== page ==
Like father, like son

We all want our kids to have something better than our own lot in life, and the late George H. Laufenberg, a union carpenter who headed the New Jersey State Council of Carpenters from 1982 until his death in 1995, was no exception.
Likefatherlikeson
Christopher Barth

We all want our kids to have something better than our own lot in life, and the late George H. Laufenberg, a union carpenter who headed the New Jersey State Council of Carpenters from 1982 until his death in 1995, was no exception. He hoped his son would be a professional man, not a carpenter like himself.

“He didn’t know if this industry was going to be as successful in the future,” explains that son, Allenwood resident George R. Laufenberg, 59, who himself worked in construction every summer starting when he was 16. “He and my mother did their best.” Laufenberg smiles. “But in spite of that, I decided to stay in construction.”

He did earn a college degree—at Susquehanna University, with a major in economics. But the Morristown-born, Paterson-raised Laufenberg also pursued an apprenticeship during time off from school. “I remember waking up at 4:30 or 5 in the morning to drive to job sites,” he says. “Carpentry is what I really enjoyed doing.”

He became a union carpenter in 1972, and followed his dad into labor leadership, first with a three-year stint as a union organizer in Pennsylvania, settling grievances and setting up employee benefit programs. For 25 years he’s been administrative manager of the New Jersey Carpenters Funds in Edison—he now oversees health, pension, annuity and vacation benefits for the state’s 17,000 union carpenters and their families, as well as 5,000 retirees. During his tenure the Carpenters Funds’ assets have increased more than thirtyfold, from $80 million to $2.5 billion.

But even though he was following his dad’s path, Laufenberg had his own lessons to absorb along the way— and ironically they led to professional-level achievement. “I learned that if you’re not involved in the discussion, what you want to happen can get lost,” he says.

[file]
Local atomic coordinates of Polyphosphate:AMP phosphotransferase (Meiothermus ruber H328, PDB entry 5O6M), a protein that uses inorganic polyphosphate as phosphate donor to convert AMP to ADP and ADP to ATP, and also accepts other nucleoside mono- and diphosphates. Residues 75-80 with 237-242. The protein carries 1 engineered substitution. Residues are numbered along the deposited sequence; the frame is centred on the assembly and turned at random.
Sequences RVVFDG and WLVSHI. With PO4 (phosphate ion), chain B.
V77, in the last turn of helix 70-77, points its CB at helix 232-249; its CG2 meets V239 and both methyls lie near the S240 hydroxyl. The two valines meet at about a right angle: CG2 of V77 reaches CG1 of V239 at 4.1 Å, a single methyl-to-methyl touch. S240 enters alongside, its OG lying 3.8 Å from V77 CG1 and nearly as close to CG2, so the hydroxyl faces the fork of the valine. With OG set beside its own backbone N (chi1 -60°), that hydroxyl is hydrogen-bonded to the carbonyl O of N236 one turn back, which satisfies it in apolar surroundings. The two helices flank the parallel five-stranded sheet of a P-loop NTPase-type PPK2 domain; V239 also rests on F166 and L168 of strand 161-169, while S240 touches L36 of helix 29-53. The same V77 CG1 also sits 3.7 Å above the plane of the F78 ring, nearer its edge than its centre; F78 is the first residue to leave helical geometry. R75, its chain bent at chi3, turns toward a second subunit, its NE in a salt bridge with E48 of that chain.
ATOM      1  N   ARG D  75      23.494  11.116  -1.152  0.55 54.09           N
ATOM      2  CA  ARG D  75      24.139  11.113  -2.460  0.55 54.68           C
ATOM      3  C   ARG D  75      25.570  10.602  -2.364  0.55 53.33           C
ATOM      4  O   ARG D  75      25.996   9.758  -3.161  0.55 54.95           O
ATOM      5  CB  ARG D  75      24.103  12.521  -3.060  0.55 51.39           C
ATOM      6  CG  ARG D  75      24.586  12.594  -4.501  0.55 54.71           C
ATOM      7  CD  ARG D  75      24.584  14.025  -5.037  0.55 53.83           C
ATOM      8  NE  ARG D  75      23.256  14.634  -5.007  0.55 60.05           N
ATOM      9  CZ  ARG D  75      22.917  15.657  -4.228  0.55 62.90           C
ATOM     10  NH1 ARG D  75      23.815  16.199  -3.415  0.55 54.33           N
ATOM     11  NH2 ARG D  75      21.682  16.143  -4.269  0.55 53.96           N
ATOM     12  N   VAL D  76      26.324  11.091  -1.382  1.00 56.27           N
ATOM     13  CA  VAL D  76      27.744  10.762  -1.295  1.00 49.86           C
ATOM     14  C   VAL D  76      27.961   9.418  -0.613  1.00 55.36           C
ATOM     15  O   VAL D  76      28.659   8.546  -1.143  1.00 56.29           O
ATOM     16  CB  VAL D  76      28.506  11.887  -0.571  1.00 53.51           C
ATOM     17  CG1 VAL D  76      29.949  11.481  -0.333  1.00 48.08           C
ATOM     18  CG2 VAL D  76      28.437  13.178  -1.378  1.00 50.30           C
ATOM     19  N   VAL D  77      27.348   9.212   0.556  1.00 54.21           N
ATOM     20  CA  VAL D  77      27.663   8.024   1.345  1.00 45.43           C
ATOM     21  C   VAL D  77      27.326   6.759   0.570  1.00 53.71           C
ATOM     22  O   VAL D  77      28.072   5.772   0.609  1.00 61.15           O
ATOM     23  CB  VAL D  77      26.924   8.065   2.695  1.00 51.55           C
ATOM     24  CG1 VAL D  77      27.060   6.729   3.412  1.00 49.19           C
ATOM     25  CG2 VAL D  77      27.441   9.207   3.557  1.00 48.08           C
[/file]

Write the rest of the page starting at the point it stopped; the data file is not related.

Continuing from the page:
A bitter example came in the early ’80s. A new system of payments to hospitals called DRGs (diagnosis- related groups) failed to give the Carpenters Funds what he thought it deserved— preferential rates comparable to those it gave other groups that bought similarly generous health insurance plans.

“Organized labor was not at the table, and as a result we paid more than our fair share,” he recalls.

So Laufenberg got busy. Taking on his current job in 1984, he took financial management courses at the University of Pennsylvania’s Wharton School, earned certification as an employee benefits specialist from the International Foundation of Employee Benefit Plans and boned up on the hot topic of health policy. Then, in the early 1990s, he helped rectify the problem as a member of Gov. Jim Florio’s Hospital Rate-Setting Commission.

Today, Laufenberg enjoys time with his wife, Pamela, and their four grown children, and relaxes with golf and spy novels. But the professional challenges go on. “With 30 percent unemployment in our industry right now, we’d like to get everybody back to work and have our people retire with the good benefits they deserve,” he says. And his leadership isn’t limited to labor. He also chairs the New Jersey Alliance for Action, a nonprofit pro-growth consortium of business, labor, government and academic leaders, and serves as a trustee of Monmouth Medical Center, which will honor him at this year’s Crystal Ball. Somewhere, perhaps, the spirit of George H. is winking with pride.

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